Compass: Our leaders need to rediscover the high road

Leaders, where are you? We search the political battlefield and only see skirmishes over minor issues that neither will break the deadlock nor move our society to healthier and safer ground. The vast majority sent by the electorate stands idly about watching others or is crouched low listening to their party advisers, but also do nothing.

Where are our champions; those that believe in something larger than themselves? Those men and women who had entered the arena to represent all of their constituents for those loftier ideals above those just red or blue. What if everyone in public service were so myopic and biased? Would you tolerate firefighters if they asked your political affiliation before attacking the fire in your home? Or would you sit quietly by if you knew that your mail carriers censored your mail before delivering it? And the 911 the operator who asks among all the other questions, what is your religion and race; how would you feel about that?

Yet our elected officials blatantly place the lesser loyalty to party over the greater loyalty to the community. Ironically, here in Alaska, according to the state Division of Elections' most recent data, 53 percent of the registered 506,434 voters are either nonpartisan or undeclared. Significant, because then the real majority of voters want representation that benefits them, not a party. The fact that here we count nearly twice the number of unaffiliated voters than that of the largest party should be indisputable testimony that most do not subscribe to any specific political dogma. Nevertheless, after their election to office party politicians assume they have some mandate to act on their party agenda. Little wonder our elections have low voter turnout.

Political partisanship has become a larger threat to the social and economic well-being of this society than any outside radical or militant group. Even in our most checkered past, those that cried "we" and those that cried "me" still found ways to balance the needs of the many with the rights of the one. Disturbingly the tone of today's rhetoric is hateful and uncompromising, like the arguments of drunkards. Ethics swept aside to support extreme political ideology conjures memories of history's darkest and most intolerant times. No need to name the despots, Reichs, or fanatic periods of inquisition; they haunt us still.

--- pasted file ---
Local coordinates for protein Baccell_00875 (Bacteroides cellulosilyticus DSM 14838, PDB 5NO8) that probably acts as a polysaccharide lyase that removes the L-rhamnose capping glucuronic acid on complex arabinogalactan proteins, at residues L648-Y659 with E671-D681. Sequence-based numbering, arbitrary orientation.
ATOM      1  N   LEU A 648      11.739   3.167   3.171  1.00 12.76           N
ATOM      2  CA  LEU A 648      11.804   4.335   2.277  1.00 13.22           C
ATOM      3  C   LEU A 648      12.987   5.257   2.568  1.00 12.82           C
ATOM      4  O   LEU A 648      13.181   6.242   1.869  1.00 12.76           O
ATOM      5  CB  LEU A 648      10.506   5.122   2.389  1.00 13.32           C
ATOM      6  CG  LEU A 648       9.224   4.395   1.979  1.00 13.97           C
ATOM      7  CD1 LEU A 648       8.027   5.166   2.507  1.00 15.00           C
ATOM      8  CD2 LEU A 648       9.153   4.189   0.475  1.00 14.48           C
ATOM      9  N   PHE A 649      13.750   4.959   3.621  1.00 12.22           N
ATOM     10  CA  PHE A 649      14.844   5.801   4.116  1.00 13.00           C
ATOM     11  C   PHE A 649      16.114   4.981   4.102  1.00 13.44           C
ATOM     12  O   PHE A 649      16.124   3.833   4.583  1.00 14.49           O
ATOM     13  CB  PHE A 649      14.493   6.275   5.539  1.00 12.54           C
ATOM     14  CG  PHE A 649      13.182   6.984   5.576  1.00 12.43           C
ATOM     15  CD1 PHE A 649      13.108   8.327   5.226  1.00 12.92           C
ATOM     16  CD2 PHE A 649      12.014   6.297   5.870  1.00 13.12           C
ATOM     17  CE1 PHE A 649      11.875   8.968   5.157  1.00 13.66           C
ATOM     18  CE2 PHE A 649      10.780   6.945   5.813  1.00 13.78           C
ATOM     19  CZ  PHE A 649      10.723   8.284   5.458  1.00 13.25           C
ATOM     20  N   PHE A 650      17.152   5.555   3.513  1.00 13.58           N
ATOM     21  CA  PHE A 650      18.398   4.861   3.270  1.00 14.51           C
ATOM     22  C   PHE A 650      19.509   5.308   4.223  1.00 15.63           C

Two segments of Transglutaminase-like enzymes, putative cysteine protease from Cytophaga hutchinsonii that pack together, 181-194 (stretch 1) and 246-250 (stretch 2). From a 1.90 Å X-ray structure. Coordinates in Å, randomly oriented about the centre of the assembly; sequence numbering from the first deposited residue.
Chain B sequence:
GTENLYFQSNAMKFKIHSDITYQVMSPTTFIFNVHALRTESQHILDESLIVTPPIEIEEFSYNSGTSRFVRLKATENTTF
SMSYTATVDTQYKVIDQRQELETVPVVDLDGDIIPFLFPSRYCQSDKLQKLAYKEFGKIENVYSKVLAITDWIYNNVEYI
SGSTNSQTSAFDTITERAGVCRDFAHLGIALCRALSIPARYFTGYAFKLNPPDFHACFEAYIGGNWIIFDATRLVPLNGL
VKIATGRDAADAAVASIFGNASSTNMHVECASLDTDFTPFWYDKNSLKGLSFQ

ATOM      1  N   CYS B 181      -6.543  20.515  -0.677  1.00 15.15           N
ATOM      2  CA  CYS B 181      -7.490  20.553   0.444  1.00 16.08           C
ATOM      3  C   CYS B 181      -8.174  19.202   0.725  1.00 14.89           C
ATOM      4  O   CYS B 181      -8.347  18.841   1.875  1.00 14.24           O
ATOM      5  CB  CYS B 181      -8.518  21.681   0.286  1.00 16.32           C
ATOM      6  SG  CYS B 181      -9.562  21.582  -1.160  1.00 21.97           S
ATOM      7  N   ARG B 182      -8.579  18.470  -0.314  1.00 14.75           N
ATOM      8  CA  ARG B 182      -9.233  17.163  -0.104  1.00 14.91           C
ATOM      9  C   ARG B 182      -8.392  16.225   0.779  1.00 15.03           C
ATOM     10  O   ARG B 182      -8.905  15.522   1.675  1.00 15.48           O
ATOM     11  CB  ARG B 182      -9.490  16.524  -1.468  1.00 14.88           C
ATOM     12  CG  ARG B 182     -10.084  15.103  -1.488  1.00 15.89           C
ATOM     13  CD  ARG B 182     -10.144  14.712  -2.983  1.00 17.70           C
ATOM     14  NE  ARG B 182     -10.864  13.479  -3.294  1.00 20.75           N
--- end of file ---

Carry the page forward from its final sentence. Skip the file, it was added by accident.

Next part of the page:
So what is it that makes these times so contentious? Or then again, is it really just about political differences? Our last Democratic president was embroiled in the processes of impeachment and special investigations yet had been able to move this country from a record deficit to a surplus. Our current Democratic president has no scandals, no special investigations, in fact nothing that derailed him from a successful re-election. Was there a clue when a Congressional member rudely yelled out "You lie!" during an address by this president?

History recorded that the delegates in Philadelphia argued through draft after draft before reaching the text we should treasure still. And sometimes it does take a little heat to forge an enduring document, but the fiery and sometimes vile debate we watch doesn't seem as focused on the issue as it is on the messenger. Almost everyone claims that it isn't about race; and for some that may be true. Uncomfortably, I am beginning to suspect that the real fire beneath this political storm is that President Obama is viewed as a threat to the comfort of "white privilege." If true, loosely apply Newton's Law that for every action, there is an opposite and equal reaction; or as I like to phrase: we tend to mirror what we encounter. Upset legislators cause others to be upset and the end result is frequently flaring emotions and partisan fighting.

So leaders please stand up for us, take some action -- even if it is only to act like a school teacher and walk over to the light switches within our hallowed halls to flip them on and off until order is resumed.

Walt Monegan is president of the Alaska Native Justice Center. He has served as Anchorage chief of police and as commissioner of the Alaska Department of Public Safety.